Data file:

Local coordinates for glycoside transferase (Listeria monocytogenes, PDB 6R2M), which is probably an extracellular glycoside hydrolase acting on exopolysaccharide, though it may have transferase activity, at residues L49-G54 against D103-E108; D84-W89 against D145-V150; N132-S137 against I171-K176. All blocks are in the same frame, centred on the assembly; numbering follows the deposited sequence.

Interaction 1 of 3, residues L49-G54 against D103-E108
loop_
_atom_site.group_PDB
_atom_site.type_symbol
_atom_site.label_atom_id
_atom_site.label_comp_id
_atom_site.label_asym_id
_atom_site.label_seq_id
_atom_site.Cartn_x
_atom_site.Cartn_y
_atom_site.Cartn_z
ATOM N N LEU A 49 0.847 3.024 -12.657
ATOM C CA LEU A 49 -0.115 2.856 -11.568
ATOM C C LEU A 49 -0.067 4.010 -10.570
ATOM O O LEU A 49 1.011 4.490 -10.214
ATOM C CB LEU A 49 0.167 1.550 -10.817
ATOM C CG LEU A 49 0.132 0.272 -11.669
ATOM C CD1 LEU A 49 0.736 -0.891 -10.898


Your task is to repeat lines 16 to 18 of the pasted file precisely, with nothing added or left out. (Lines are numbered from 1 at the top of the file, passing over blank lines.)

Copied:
ATOM O O LEU A 49 1.011 4.490 -10.214
ATOM C CB LEU A 49 0.167 1.550 -10.817
ATOM C CG LEU A 49 0.132 0.272 -11.669